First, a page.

As marketers, we pride ourselves on understanding the audience we are trying to reach. We conduct surveys and focus groups to understand their drivers and emotions. More straightforwardly, we could try employing people from these different groups. A 2013 Harvard Business Review affirms that when at least one team member shares a client’s ethnicity, the team is more than twice as likely to understand that client’s needs than teams where no member shares that trait. We will all be more effective marketers if our employees better represent the communities we are trying to reach.

2. Creative tension

I’d now like to talk about Hegelian dialectic. Bear with me.

According to Wikipedia, dialectic comprises three stages of development: first, the thesis, a statement of an idea; second, the antithesis, a reaction that contradicts or negates the thesis; and third, the synthesis, a statement through which the differences between the two points are resolved. For me, this is a great model for the creative process: someone has an idea, someone else challenges that notion (or builds upon it) and the resulting synthesis is (hopefully) a great campaign.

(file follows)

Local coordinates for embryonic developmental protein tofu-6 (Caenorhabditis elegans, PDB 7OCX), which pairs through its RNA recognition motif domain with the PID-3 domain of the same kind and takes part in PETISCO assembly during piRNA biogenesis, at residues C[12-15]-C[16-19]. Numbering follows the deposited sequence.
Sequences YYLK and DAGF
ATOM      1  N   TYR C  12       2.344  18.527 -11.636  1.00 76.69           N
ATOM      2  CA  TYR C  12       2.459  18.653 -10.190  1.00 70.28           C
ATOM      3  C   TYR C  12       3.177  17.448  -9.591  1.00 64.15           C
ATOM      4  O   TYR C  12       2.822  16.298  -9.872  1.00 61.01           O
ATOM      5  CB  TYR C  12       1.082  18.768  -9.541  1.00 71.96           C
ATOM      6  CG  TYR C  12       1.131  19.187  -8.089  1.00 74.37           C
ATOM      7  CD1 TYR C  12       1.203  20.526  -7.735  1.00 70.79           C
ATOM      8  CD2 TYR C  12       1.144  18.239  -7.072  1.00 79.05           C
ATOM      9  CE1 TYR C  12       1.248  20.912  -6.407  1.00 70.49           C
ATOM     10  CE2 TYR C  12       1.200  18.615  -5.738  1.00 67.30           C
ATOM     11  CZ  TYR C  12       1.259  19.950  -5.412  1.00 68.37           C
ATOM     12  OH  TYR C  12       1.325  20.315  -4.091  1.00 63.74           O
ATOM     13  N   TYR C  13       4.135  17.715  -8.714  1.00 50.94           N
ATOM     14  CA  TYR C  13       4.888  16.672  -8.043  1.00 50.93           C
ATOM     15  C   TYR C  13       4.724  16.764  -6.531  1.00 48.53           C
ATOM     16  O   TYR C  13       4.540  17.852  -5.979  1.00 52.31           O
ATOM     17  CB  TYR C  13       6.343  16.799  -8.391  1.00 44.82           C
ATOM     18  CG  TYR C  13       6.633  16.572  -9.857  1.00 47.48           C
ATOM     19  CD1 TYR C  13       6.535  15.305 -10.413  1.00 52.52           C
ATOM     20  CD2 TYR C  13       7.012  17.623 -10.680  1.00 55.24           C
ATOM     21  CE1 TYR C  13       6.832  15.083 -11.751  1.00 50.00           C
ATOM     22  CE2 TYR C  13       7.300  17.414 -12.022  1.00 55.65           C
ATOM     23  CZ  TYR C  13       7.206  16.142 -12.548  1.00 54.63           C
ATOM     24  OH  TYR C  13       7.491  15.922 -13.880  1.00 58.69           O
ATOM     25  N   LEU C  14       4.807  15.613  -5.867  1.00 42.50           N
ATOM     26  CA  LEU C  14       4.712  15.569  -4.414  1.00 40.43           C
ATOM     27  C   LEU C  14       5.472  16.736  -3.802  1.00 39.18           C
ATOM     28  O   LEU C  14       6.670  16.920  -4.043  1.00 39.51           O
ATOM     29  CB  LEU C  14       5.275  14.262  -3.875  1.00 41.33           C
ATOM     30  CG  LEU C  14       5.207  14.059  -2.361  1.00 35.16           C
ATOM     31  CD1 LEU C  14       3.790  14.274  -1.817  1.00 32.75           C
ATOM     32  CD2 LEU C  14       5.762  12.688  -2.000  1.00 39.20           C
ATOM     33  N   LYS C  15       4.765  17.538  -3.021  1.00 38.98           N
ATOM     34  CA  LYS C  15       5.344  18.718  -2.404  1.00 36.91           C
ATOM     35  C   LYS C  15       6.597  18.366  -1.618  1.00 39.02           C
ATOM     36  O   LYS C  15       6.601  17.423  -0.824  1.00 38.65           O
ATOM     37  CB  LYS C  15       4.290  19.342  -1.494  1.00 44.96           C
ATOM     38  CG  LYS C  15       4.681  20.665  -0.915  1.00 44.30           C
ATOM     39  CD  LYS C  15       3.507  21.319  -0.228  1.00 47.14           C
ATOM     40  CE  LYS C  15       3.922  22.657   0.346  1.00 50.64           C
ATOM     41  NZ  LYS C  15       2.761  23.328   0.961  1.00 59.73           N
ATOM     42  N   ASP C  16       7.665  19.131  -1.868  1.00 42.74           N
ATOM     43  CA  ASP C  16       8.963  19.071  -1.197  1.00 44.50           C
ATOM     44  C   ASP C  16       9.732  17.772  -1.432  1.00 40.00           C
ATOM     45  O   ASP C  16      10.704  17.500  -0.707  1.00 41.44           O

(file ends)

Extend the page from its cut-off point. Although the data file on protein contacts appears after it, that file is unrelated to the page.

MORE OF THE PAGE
But, if the two protagonists are both middle-aged white guys (like me – I’m not dismissing the genre), then the chances are that their background, outlook and perspective are likely to be similar, the difference between the thesis and counter-thesis less marked, and the synthesis less rich.

As Forbes explained in a recent article, “A sense of complacency and sameness in thinking is more likely in homogeneous teams than in diverse teams. Differences among team members force each person to anticipate that there will be alternative and unexpected viewpoints to consider and evaluate.” In other words, the more diversity you can bring to this process, the more likely you are to have a creatively successful outcome.

Diversity breeds innovation and improved financial performance

If my previous assertion is true – that diversity encourages creativity – then one might reasonably expect more diverse organisations to be more innovative. And, in fact, there is a boatload of research that overwhelmingly confirms this to be true.